Rather than becoming more self-sufficient, our communities have gone the other way. The trend is for less on the shelves of local stores. With the rise of Amazon, online shopping has expanded to the point that even the big-box stores aren’t stocking the quantity or variety that they have in the past. Online companies with “brick-and-mortar” stores are more like show rooms. Your size and color may not be in the store, but the clerk can order it for you and get it quickly, either in the store or delivered to your door.
The ”slow food” movement has had limited success. Instead, online food delivery businesses like Blue Apron and Hello Fresh are booming. Grocery stores have developed online ordering systems, and in cities nationwide one can get an order ready for pick-up to save the bother of hiking the aisles.
We live closer to the edge than ever before. This direction of change is wonderful for those who have adopted Internet “just in time” delivery, if the system continues to work in the finely tuned manner that we expect and need.
A few days ago, I met a man at a dinner party who said he is not a “survivalist”; instead, he is into “disaster preparedness”. What the difference is I don’t know, but whatever words one wants to use, seize the day.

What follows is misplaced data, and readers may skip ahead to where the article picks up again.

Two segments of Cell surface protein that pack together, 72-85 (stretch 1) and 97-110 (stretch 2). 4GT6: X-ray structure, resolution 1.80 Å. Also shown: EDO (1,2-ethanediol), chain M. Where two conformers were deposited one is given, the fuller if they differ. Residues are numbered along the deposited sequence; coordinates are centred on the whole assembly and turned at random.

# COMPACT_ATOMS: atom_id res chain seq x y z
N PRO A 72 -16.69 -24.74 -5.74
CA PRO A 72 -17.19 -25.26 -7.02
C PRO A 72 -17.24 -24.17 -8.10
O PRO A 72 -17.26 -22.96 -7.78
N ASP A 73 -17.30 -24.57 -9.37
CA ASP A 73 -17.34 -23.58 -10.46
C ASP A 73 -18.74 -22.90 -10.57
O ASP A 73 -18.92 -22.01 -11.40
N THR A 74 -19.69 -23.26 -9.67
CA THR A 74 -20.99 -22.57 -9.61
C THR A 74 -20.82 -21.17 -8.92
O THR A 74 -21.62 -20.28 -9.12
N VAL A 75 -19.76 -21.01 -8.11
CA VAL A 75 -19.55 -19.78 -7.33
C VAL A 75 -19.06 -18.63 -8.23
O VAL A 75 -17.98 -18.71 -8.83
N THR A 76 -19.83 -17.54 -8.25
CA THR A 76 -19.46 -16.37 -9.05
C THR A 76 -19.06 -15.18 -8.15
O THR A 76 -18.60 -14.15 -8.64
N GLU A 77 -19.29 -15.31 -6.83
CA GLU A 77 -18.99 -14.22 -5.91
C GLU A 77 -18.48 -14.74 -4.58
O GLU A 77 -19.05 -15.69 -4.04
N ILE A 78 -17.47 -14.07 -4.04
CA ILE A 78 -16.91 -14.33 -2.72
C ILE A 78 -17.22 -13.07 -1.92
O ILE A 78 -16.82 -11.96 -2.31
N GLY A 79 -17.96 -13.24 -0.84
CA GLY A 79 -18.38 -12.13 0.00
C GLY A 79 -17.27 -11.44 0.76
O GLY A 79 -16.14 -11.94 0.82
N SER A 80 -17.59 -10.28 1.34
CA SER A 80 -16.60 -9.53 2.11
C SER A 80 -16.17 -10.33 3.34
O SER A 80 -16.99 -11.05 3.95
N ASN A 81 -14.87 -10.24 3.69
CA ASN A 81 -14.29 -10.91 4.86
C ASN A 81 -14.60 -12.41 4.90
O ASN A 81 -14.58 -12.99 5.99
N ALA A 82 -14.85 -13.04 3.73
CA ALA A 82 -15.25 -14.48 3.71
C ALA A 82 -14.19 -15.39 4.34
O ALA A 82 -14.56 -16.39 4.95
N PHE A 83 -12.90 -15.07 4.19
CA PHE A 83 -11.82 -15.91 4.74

This column is to appear in the Paradise Post on December 6, 2017.
I’ve been away from Paradise for the last few months, living with my mother in Colorado, helping her as she recovers from back-to-back hospital stays and adjusts to being the head of house.
Here in Colorado Springs there’s an election on November 7. Politics are the same everywhere; it’s about controlling money. If an initiative to fund critical stormwater projects passes, the mayor says he will propose that more police and firefighters be hired.
Nothing gets past my mom. She remembers the last time, not so long ago, the city council asked the voters for money for stormwater drainage projects. From bait and switch to math tricks, the city staff and council managed to divert much of the new taxes to administration. It’s all legal, probably. Now they want more money for the same issue. The voters tire of the game, and the initiative may not pass this time.